Fear of liability has caused many employers to refrain from giving references or reasons for terminating employees. Inadequate protection for employers under constitutional and tort law, unrestricted punitive awards, and the lack of a declaratory relief alternative threaten free expression in the workplace. This Note proposes that such inadequacies may be remedied by applying an enhanced definition of negligence and eliminating the conditional privilege in employer defamation cases. The enhanced negligence standard would reduce employer fear of strict liability, create a uniform standard of communication for employers to follow, and insure that liability clearly was established by the higher degree of proof and independent review procedures. Replacing the conditional privilege system with the enhanced negligence standard also would benefit employees by eliminating the more stringent malice requirement and simplifying defamation law. This Note further proposes eliminating punitive damage awards and adopting declaratory relief statutes to provide an efficient, less costly method of resolving defamation disputes. Declaratory relief would resolve the inequities of a negligence standard by providing relief for employees who cannot prove the requisite fault.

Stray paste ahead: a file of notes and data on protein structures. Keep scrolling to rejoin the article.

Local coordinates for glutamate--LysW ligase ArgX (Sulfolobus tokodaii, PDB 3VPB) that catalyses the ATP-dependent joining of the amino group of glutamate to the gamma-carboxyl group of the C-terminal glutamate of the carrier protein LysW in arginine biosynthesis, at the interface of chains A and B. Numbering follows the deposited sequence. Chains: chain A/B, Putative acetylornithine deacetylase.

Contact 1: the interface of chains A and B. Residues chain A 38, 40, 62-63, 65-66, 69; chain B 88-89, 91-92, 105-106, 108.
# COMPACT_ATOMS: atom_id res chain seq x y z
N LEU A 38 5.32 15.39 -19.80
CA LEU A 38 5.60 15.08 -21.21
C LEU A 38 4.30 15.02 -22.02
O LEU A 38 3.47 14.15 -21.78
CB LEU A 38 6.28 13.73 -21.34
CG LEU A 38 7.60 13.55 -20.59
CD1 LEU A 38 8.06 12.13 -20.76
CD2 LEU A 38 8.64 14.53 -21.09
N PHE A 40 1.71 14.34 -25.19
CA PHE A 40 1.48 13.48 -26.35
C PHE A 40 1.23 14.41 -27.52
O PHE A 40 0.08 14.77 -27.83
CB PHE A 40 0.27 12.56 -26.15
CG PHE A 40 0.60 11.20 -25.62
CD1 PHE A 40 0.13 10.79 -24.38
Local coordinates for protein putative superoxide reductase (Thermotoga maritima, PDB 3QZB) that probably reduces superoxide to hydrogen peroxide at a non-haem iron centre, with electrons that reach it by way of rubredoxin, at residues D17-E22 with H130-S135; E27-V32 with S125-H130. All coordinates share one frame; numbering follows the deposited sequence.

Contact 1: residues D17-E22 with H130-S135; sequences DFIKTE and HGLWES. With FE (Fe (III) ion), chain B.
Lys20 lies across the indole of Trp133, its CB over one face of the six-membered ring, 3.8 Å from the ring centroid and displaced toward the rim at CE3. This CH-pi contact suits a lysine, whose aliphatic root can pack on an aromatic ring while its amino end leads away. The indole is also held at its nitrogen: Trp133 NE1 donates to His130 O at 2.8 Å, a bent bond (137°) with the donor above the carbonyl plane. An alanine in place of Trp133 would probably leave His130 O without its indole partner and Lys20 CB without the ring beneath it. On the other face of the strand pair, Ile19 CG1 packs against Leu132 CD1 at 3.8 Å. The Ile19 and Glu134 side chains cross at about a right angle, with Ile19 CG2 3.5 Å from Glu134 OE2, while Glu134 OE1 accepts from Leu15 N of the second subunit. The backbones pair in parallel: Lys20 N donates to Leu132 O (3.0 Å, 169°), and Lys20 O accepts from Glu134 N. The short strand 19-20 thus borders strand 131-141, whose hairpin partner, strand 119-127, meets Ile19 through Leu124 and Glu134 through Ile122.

Employer Defamation: Reasons and Remedies for Declining References and Chilled Communications in the Workplace,
40 Hastings L.J. 687
Available at: https://repository.uchastings.edu/hastings_law_journal/vol40/iss3/5